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Cobalt-60 External Beam Radiation Therapy

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My presentation of Cobalt-60 unit. …

My presentation of Cobalt-60 unit.
Radiation Oncology Basics.

Published in Health & Medicine , Technology
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Transcript

  • 1. Introduction to Teletherapy & Cobalt Machine
  • 2. Teletherapy
  • 3. Classification● 1. Grenz Therapy● 2. Contact Therapy● 3. Superficial Therapy● 4. Orthovoltage Therapy● 5. SuperVoltage Therapy● 6. MegaVoltage Therapy
  • 4. Clinical Radiation Generators● Early external beam radiation therapy was carried out with voltages up to 300kV● Since then radiation therapy units are in the MeV ranges (From Cobalt-60 to Linacs)● However there are still some low energy beams used for the treatment of skin lesions.
  • 5. Grenz Therapy● Has a very soft beam (<20kV).● Absorbed within the first 2 mm of skin - does not penetrate beneath the dermis.● Used clinically for skin lesions like Atopic Dermatitis, Psoriasis, Lichen Planus, Acne.● Typically 200 cGy per session at weekly intervals for a total of 800cGy to 1000cGy
  • 6. Contact Therapy● 40-50 kV small focal spot, short SSD (~5 cm)● Absorbed with 2 cm of tissue.● SSD is 2 cm or less.● Also used for endocavitary irradiation. (Selected Rectal, Oral Kaposi Sarcoma etc)
  • 7. Superficial Units (SXRT)● 50-150 kV. SSD: 15/20 cm.● Treatment option for skin tumors of 5.0 mm depth including BCC, SCC or Kaposi’s sarcoma.● The beam energy penetrates only the top surface layer of the skin.
  • 8. Orthovoltage (Deep) Units● 150 - 500 kV.● Treatment fields used to be defined using detachable cones.● The SSD was typically 50 cm.● Not in clinical use.
  • 9. Supervoltage Therapy● This is therapy units with x-ray ranges from 500-1,000kV● Due to the demand of treating deeper tumors these units were created.● Since conventional power transformers were not suitable for high energy units (>300kV) so for new machines were created to facilitate this.● Resonant Transformers were created which step up the voltage in an efficient manner
  • 10. Megavoltage Therapy● X-rays beam of energy 1 MV or greater.● Van de Graff generators, Linacs,Betatron, Microtron, Teletherapy, Radioisotope Units● Though not x-rays, radionuclides with γ rays of 1MeV or greater are also included.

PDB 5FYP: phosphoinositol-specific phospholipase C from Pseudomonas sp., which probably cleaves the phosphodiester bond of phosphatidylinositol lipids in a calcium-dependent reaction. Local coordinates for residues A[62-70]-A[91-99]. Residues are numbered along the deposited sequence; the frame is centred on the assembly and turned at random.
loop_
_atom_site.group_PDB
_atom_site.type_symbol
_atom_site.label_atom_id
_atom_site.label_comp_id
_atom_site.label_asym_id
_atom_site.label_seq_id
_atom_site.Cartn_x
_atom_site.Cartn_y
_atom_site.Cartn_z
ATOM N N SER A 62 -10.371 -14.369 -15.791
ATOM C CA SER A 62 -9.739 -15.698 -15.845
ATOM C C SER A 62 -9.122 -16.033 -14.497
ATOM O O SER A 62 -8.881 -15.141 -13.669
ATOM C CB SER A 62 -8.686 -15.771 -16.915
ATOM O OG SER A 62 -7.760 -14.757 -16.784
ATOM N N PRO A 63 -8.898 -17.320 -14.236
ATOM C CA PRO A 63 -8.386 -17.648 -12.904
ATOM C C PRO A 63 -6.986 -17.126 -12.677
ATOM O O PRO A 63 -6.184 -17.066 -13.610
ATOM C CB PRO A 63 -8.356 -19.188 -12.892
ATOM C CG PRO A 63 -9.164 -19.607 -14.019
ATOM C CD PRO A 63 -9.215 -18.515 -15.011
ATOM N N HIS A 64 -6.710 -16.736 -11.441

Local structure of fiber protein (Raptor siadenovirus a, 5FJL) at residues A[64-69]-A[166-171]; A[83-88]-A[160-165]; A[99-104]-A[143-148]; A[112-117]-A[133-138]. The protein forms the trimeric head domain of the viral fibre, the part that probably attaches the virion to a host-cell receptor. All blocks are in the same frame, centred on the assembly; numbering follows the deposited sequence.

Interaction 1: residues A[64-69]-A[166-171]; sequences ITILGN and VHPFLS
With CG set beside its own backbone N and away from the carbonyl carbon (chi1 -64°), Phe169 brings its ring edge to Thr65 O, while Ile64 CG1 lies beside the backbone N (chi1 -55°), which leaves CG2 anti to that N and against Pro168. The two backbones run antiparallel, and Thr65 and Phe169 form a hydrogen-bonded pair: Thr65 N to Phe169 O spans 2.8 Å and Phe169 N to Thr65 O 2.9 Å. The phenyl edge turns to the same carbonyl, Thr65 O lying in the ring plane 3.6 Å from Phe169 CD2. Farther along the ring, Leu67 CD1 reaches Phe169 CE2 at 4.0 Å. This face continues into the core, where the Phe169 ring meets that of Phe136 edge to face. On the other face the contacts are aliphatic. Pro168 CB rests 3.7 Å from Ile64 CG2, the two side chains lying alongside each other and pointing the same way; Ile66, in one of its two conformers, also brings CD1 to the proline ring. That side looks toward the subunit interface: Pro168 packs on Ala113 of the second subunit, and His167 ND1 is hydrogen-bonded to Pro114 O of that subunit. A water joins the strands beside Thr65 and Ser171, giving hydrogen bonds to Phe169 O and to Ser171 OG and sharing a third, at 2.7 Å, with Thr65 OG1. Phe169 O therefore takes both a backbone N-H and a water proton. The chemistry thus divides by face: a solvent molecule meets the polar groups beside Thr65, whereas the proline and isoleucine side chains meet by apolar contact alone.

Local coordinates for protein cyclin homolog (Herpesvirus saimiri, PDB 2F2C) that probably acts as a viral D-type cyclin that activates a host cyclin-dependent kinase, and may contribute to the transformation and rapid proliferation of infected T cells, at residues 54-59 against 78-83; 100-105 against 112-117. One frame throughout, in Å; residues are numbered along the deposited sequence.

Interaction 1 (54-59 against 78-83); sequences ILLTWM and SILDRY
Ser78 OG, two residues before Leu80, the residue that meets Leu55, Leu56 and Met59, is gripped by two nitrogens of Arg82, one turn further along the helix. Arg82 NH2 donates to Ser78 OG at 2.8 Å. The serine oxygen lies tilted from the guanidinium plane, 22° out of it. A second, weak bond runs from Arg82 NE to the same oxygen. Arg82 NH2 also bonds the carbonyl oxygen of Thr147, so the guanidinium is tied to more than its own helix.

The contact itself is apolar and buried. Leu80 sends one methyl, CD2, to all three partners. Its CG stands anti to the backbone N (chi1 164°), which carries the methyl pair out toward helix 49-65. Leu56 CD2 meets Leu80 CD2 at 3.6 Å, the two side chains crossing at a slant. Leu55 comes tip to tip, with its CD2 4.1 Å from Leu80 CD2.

• 11. Van de Graaff Generator● Electrostatic accelerator used to accelerate charged particles.● Typically a 20-40 kV is applied to a moving belt of insulatator.● The electrons are carried to the top of the belt, and are removed by a collector.● A large collection of negative is accumulated at the top of dome.
  • 12. ● When applied across the x-ray tube. This allows production of x-rays when electrons strike the target.● Van de Graff is capable of reaching energies of 10 MV, but limited by size, and insulation● Not used clinically due to emergence of Cobalt- 60 units, and Linacs .
  • 13. A 7 eMV Van de Graaff accelerator at JRC-IRMM
  • 14. Betatron● Electron in a changing magnetic field accelerate in a circular orbit.● An electron pulse is introduced into the donut, between poles of a magnet of AC current.● Not used due to small field size and dose rate capabilities.
  • 15. Betatron 6MeV (1942)
  • 16. Microtron● Electrons are accelerated by oscillating fields of 1 or more microwave cavities● Then a magnetic field forces electrons to orbit in a circular path and return to the cavity.● Lower electric consumption● Simpler cooling system● Low-cost
  • 17. Cyclotron● Charged particle acclerator, mainly used for nuclear physics research.● The High Voltage, High frequency Occilator is used to acclerate the particle● Used as a source of high energry proton beam therapy.● Also can be used as neutron beam (after suitable target being hit)
  • 18. Machines Using Radionuclides● Radium-226● Cesium-137● Cobalt-60● Cobalt-60 is suitable for EBRT: 1. Higher possible specific activity (curie/gram) 2. Greater Radiation Output per curie 3. Higher average Photon energy
  • 19. Cobalt-60● 59-Co is irradiated with Neutrons in a reactor.● Takes 5 to 10 years to produce.● First done in London, Ontario, Canada.
  • 20. Source● Source is usually a solid cylinder (1 x 2.5cm), and encapsulated in a stain-less steel capsule.
  • 21. Head● Shields the source, Exposes the source as required, and Collimates the beam to the correct size.
  • 22. Source Shielding● Consists of a steel shell with lead for shielding purposes and a mechanism for bringing the source in front of the collimator opening to produce the clinical gamma ray beam.● The source moves into Beam On region from the Beam Off region by either: (i) a source on a sliding drawer and (ii) a source on a rotating cylinder.
  • 23. Collimator and penumbra● Collimators provide square and rectangular radiation fields typically ranging from 5 × 5 to 35 × 35 cm at 80 cm from the source.● The geometric penumbra, which results from a finite source diameter, may be minimized by using small diameter sources and by using penumbra trimmers as close as possible to the patient’s skin.
  • 24. Gantry● The thing that moves around an isocentric point is the Gantry.● Made so because once set, the SSD doesnt change with the circular movement of Gantry.
  • 25. ABSTRACT:The simplicity of cobalt units givesthem the advantage of reduced maintenance,running costs and downtime when compared withlinear accelerators.However, treatments carried out on such units aretypically limited to simple techniques. This studyhas explored the use of cobalt beams forconformal and intensity-modulated radiotherapy(IMRT).If cobalt units were to have such featuresincorporated into them, they could offerconsiderable benefits to the radiotherapycommunity. The British Journal of Radiology, 81 (2008), 304–310
  • 26. Cobalt Vs Linear Acclerator